- “Data is the new oil”. There is no sanctions screening without data. The performance of sanctions screening depends on a number of factors, including the availability, completeness, quality and integrity of data. The data collection lifecycle typically begins with customer onboarding and ends when the customer relationship is terminated. Manual data entry throughout the data collection lifecycle, especially during onboarding, can be prone to human error (typographical errors, non-standard entries, blank values, etc.), which can compromise the completeness and quality of the data. In addition, the aggregation of data from multiple sources creates the potential for data integrity issues. Overall, the completeness, quality, and integrity of the data directly determine the effectiveness and efficiency of a sanctions screening programme.
Although automated sanctions screening tools that identify potential sanctions matches for further review have become commonplace, the manual review burden remains significant due to the challenges outlined above. While some financial institutions have already embraced and implemented semi-automated solutions that help identify similar patterns and constellations of attributes that lead to the generation of false positives, thereby reducing the manual review burden, others are hesitant to move in this direction. Soon or later most of financial institutions will end up implementing semi- or fully automated solutions to cope with the increasing number of false positives.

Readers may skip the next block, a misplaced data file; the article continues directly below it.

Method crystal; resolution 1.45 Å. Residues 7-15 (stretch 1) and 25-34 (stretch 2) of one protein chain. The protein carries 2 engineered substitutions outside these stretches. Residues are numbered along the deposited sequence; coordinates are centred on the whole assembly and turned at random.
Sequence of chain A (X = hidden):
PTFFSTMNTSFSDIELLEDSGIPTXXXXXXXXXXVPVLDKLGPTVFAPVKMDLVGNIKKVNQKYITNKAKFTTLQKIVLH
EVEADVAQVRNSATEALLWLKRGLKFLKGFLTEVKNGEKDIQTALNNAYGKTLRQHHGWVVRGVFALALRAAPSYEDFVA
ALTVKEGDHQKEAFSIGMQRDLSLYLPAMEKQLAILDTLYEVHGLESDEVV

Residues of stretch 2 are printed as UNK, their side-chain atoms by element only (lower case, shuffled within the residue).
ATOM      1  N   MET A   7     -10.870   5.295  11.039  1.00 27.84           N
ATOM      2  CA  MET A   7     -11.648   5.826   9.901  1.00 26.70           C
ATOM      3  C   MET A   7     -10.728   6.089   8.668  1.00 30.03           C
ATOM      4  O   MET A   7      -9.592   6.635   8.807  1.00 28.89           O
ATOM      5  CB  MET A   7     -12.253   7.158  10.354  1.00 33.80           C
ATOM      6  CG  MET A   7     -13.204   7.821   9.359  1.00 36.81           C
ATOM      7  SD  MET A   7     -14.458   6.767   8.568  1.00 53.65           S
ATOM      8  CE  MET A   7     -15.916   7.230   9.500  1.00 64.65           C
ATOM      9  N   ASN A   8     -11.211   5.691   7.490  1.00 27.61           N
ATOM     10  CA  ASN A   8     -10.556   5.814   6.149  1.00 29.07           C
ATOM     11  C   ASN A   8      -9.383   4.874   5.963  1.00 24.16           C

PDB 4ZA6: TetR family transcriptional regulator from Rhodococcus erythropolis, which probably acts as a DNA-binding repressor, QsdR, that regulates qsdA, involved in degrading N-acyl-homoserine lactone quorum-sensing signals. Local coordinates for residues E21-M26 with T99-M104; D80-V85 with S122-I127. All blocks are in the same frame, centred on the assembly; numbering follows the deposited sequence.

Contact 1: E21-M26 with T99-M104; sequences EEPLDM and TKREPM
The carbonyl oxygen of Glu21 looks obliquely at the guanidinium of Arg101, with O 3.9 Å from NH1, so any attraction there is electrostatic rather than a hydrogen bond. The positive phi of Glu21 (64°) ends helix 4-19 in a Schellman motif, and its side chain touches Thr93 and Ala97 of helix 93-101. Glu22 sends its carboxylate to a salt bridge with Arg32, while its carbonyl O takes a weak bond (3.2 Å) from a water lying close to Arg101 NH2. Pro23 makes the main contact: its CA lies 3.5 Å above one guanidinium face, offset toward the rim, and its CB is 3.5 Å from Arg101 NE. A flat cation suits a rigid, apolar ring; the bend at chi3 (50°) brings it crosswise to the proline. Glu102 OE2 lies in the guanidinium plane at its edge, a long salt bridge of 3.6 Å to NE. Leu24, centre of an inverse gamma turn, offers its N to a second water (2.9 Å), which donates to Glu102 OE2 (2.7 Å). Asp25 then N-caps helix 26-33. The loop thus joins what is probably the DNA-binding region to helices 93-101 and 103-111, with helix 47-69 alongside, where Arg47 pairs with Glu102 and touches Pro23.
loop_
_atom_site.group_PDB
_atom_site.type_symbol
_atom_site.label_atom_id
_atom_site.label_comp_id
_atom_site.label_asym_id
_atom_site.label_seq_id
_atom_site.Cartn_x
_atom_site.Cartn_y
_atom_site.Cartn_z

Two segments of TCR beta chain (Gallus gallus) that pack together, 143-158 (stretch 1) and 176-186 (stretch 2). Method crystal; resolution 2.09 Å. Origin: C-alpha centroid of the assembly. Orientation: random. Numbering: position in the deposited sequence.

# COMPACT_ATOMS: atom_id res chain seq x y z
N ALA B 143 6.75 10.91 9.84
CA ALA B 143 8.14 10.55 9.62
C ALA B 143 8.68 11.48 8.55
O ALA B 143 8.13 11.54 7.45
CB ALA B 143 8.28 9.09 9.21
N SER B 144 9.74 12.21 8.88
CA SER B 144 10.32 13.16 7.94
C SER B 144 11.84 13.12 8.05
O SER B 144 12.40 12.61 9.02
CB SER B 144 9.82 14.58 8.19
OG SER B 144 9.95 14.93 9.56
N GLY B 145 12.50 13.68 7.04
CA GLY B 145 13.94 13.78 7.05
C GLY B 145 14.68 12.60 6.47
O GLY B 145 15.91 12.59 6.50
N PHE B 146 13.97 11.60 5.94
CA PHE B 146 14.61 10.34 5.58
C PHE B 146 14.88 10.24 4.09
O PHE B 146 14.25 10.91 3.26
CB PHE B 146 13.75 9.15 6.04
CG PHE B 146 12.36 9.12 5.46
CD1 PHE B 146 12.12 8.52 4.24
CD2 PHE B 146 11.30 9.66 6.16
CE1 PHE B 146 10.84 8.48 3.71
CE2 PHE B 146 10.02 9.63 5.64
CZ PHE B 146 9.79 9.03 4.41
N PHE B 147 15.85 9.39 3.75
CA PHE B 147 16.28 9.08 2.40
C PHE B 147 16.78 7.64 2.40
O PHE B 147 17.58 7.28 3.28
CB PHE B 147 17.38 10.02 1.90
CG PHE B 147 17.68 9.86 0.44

Gerardo Salonia is a senior principal within our financial services practice in Germany with a focus on compliance, AML and KYC areas. He has extensive consulting experience within the e-commerce and financial services domain. Gerardo has enabled several European companies and financial institutions to overcome the challenges posed by disruptive technologies and transform into digital-oriented organizations. Gerardo holds an MBA in business administration from the University of Mannheim. He is a certified AML officer and has a risk management certification from the Goethe Business School – Frankfurt University.
Sascha Steinbach-Vulin is a Senior Consultant with over 5 years of experience within the financial services industry, particularly within the field of AML Compliance. During his engagements at various large German banks, he could gain valuable insights regarding financial institutions´ AML landscapes while focusing strongly on transaction monitoring and case management procedures. In so doing, Sascha has been successfully supporting large bank clients in several transformation and optimization initiatives to achieve cost reductions and improve overall AML alert handling and case management efficiencies. Sascha holds an MA in International Management from the International School of Management Frankfurt am Main.
Elird Kospiri is a Senior Consultant with over 5 years of experience in the financial services industry, with focus on Compliance, Risk and Regulatory. Being part of various projects at large German financial institutions, enabled him to gain valuable expertise regarding sanctions monitoring, AML and outsourcing regulatory. He has contributed to transforming and optimizing compliance frameworks and internal control tools of several financial institutions. Elird holds an B.Sc. in Business Administration from the University of Cologne.